Note to aspiring writers: at least learn to write halfway sensible sentences before considering a career change, mmmK? For example, the writer of this lil gem among others in just the first few paragraphs of his “magnum opus,” needs to go back to Remedial English for a refresher:
“His secrets come under threat when he starts receiving anonymous messages.” Please complete that thought. Or. . . perhaps it’s better left incomplete and the rest of the book unread. Yeh, that’s the ticket.
Building an AR-15 Under 5 Pounds
Nice article, and reads like a nice build. I do lack a bit of confidence in their math, though, given that the build they were comparing to was 5lb5oz and ~$3,500 while the 4lb13oz build was “slightly more than $1,800, nearly half the price of the carbine in the article that spawned this exercise.”
“[N]early half the price”? No, slightly MORE than half the price. “Nearly” implies “almost” or “not quite,” and $1,800 is more than half of $3,500.
Numbers. Language. Not strong suits for this writer.
A simple explanation of “Anytime” vs “Any Time” that is unnecessary for any well-read or even semi-well-read) person, here.
To properly understand the many different fantasy “genders” that have come about in recent years, a trip down etymology lane might be helpful:
c. 1300, “kind, sort, class, a class or kind of persons or things sharing certain traits,” from Old French gendre, genre “kind, species; character; gender” (12c., Modern French genre), from stem of Latin genus (genitive generis) “race, stock, family; kind, rank, order; species,” also “(male or female) sex,” from PIE root *gene- “give birth, beget,” with derivatives referring to procreation and familial and tribal groups. ”
When speaking of _mankind_**, then, one can speak now of three specific “genders”:
The last class is the catch-all for all the delusional folks who are in denial of reality and claim to be some weird fantasy “gender.”
**”mankind” here is a poke in the eye to snowflake “batsh*t crazies”
Sure, I have the right to carry openly or concealed (and I have), but there are several reasons why I do not normally, habitually, carry a handgun on my person.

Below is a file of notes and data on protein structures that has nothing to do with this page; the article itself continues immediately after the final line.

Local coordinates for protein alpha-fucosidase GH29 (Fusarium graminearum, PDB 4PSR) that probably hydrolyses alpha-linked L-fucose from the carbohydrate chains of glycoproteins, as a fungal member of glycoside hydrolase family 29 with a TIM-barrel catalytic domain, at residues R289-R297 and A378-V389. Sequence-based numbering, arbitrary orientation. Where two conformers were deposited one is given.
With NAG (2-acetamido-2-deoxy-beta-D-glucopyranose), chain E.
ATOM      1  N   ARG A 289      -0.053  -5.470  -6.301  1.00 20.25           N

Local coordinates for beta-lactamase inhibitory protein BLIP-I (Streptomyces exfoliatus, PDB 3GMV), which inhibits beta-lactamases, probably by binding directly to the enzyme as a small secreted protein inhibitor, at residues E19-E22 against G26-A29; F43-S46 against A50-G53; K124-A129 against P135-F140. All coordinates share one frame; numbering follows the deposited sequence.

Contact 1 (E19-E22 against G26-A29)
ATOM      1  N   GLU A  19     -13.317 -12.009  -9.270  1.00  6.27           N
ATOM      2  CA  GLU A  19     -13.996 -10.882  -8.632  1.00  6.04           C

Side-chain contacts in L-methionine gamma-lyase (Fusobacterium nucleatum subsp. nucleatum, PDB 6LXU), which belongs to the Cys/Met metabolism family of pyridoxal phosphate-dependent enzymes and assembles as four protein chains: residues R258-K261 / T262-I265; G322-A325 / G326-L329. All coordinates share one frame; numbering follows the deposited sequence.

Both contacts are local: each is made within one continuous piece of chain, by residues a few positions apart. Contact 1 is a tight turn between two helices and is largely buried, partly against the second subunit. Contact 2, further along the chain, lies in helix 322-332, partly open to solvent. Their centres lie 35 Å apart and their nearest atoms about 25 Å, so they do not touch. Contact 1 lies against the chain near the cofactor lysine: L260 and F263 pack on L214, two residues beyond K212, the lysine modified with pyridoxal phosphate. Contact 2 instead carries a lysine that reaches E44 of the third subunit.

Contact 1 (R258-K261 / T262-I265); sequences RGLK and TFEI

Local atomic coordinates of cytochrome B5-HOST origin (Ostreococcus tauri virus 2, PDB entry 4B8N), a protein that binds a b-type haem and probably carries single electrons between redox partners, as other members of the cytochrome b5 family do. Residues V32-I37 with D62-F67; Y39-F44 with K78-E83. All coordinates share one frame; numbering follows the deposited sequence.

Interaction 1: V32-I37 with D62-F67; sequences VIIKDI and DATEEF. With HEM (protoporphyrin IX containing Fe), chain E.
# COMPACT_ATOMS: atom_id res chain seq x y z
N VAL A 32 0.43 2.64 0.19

I’m gettin’ old, folks. Arthritis and difficulty quickly transitioning between near and far make sighting/aiming and firing a handgun an exercise in “maybe accuracy,” and that’s just not good enough to assure NOT hitting what I do not want to.
I also live in one of the safest places in the world, safer from physical attacks on my person than almost anywhere else in America that has people in it. *heh* That means that others around me are also pretty darned unlikely to experience physical aggression initiated against them (by anyone other than law enFARCEment ossifers, that is).
Sidebar: perhaps one of the reasons it’s so safe here in America’s Third World County™ is that firearms of all kinds outnumber inhabitants by quite a healthy margin, and many folks do carry a handgun both openly and concealed. Gives me warm fuzzies. 🙂
The only reason I might carry a handgun, given my circumstances, would be if I were to go out walking in “snake country” or “feral pig country,” and in that case, I’d probably need to carry a S&W Governor loaded in alternate chambers with .410 gauge shotshells and .45 long colt (each for a different contingency). The .410 (loaded with birdshot, for snake use) would pretty much obviate concerns about really fine aiming, though I’d just have to hope for decent enough luck if a feral pig got his mad on.
Still, even in such cases, I’d probably prefer to keep my head on a swivel and note issues well enough in advance to back away from a venomous snake or take to a tree in case of a feral pig.
Bedtime Stories Help Kids—So Ban Them?
Yeh, this sort of thing pops up in the Every Child Left Behind bunch every now and then. Key bots from the article:
“Evidence shows that the difference between those who get bedtime stories and those who don’t—the difference in their life chances—is bigger than the difference between those who get elite private schooling and those that don’t. . .
“This devilish twist of evidence surely leads to a further conclusion that perhaps—in the interests of leveling the playing field—bedtime stories should also be restricted. . . ”
“I don’t think that parents reading their children bedtime stories should constantly have in their minds the way that they are unfairly disadvantaging other people’s children. . . ” but he does think that, from what is presented.
[N.B. The quoted material isn’t from the writer of the article at Intellectual Takeout but quoted from the article she references, Is having a loving family an unfair advantage?, a 2015 ABC, Australia, article..]
Yes, there really are people who seem to think that parents should be less loving and offer fewer opportunities for bonding and for intellectual stimulation to their children, because. . . reasons (that are inhuman and unimaginable by anyone who does very rightly care for their children).
Screw ’em with a rusty chainsaw. Do the right thing instead of listening to such monsters.
Economics. *sigh* Just another field that HAS to use words in idiosyncratic ways in order to attempt to make its jargon less acceptable to the hoi polloi. Example: in common speech “rival” and “competitor” are synonyms. In Economics, however, a good (yeh, another one, but with strong etymological roots) is rival if its use or consumption by one party denies another party its use or consumption.